I really would like to use the movie function in my D7000 and create some nice videos. I have read the manual and also watched the Digitutor, but still I haven't understood how to use the features of the cameras for filming. I understand liveview for taking photos, but very unclear is it for me how to focus during filming. I think what I need is something like a step by step description. Can anybody help? Is there a tutorial anywhere?
and then try the different focus modes (wide area, et a) for different types of shooting scenarios, for example, if the camera is panning, or if your subject is still. Also look at the other threads here - it's been a real piece by piece proposition for me and still not sure I am getting it. There's very little info about auto focus DSLR video shooting since the D7000 is so new. I'll be happy to share info as I acquire it, though my D7000 now has to go back as I have a blown pixel that appears in all my videos. Best, Denis
#2. "RE: Tutorial for how to make a D7000 movie?" In response to Reply # 0
Just got this info from Nikon support: When in video mode the D7000 uses a different autofocus system than when shooting still photos. For almost all moving subjects you'll want to use AF-F mode (Full time-servo AF) and Subject-tracking AF (page 50) and then set the AF point on the part of the scene you want to focus on and track. You may also want to experiment with manual focus, especially on "crowd scenes" because the depth of field will generally be great enough on these wider scenes that focus is not necessary.
It's normal at slow shutter speeds and high ISO to see some stray pixels. If you see these at "normal" shooting conditions the camera can come in to be checked. These spots are caused by environmental issues and may come and go over time, though.
When shooting still photos the camera can often correct for these spots but when shooting videos sometimes they are more visible.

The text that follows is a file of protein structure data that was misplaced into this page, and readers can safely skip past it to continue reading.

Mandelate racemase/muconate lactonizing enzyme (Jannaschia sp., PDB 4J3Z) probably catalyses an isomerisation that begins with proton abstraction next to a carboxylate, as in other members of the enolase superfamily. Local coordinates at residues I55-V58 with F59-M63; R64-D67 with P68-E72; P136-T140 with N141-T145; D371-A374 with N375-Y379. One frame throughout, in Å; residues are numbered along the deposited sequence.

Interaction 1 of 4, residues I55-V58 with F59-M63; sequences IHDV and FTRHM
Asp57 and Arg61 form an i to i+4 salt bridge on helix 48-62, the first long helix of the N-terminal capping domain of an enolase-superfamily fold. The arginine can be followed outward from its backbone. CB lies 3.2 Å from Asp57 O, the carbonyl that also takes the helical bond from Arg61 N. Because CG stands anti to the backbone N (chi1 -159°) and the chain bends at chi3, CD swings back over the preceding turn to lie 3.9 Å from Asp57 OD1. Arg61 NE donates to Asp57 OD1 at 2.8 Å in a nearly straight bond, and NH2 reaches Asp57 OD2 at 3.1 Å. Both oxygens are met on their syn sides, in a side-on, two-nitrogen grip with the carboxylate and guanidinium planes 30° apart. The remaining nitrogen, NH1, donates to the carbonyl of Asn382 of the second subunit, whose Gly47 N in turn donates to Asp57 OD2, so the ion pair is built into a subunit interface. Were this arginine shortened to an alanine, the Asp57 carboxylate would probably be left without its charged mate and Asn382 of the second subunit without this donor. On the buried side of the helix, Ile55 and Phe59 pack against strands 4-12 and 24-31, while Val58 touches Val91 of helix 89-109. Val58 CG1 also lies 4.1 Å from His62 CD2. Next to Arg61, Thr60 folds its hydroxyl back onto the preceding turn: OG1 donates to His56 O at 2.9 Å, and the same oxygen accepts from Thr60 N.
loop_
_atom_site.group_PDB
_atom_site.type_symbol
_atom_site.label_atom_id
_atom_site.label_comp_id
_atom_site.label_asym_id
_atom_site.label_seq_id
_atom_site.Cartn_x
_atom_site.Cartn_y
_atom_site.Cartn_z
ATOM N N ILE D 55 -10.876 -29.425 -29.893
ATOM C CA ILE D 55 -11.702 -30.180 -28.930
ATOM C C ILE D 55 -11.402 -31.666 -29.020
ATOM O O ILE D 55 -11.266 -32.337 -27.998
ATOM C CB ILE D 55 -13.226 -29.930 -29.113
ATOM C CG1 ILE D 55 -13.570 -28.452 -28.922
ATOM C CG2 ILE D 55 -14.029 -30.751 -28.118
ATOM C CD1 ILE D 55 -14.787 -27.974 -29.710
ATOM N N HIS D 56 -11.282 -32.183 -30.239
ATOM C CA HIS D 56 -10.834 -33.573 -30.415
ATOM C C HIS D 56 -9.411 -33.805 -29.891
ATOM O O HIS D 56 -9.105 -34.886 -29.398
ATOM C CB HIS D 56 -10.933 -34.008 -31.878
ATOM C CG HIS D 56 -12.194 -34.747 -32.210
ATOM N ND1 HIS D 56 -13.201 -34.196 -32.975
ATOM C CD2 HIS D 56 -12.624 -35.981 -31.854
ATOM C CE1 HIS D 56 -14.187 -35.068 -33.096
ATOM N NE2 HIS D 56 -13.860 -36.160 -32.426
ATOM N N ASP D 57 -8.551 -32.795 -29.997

#5. "RE: Tutorial for how to make a D7000 movie?" In response to Reply # 3
The blown pixel was very easy to see when there was a black background in the area (lower right third of the image). I'm going to return it for a new one when my store gets some more cameras. Haven't noticed the problem on any still images yet (wonder if that makes sense??) Best. Dennis
#6. "RE: Tutorial for how to make a D7000 movie?" In response to Reply # 2 Tue 09-Nov-10 02:59 AM by TakeTwo
South Lake Tahoe, US
I'll ad one thing to that statement.
You said "you'll want to use AF-F mode (Full time-servo AF) and Subject-tracking AF (page 50) and then set the AF point on the part of the scene you want to focus on and track."
You have to half press the shutter button on your subject until the green square comes on and then you have to press the OK button for it to track. I used the d-7000 to take many short clips of Boat drag world finals in Phoenix Arizona this last weekend and it worked well under the shaded bleachers. It is extremely difficult to see the screen in bright daylight and rendered shooting clips in theses situations extremely difficult. You can find the AF-F icon on the live screen and use the AF-M button and the dial select to change. I'll add a YouTube link shortly to a clip. Don
#7. "RE: Tutorial for how to make a D7000 movie?" In response to Reply # 6
I'd love to see the YouTube link on this. Do you mean you actually se those icons on the LiveView screen? I don;t recall that happening.. do you have to enable that info to show during recording? I did not know you had to hit OK to maintain the tracking.. definitely need to try that. We really need a sticky thread on best practices for video. Anyone know any Nikonians admins? BEst. D
Shot freehand using a Nikon 70-200 with a tc3 teleconverter. Not my best work by far but Its all I got. Also used the smx-10 azden microphone. I had a very hard seeing my subjects with the sun shining on the live-view screen. I saw the pros using a camcorder mounted to their hot shoes on their d-300's. It looked like the way to go. They were getting their still shots along with the video at the same time. The next time I shoot the drags I'm going to do what the pros do. A tripod is a must and shooting in shade to preserve your live-screen view is a must. TT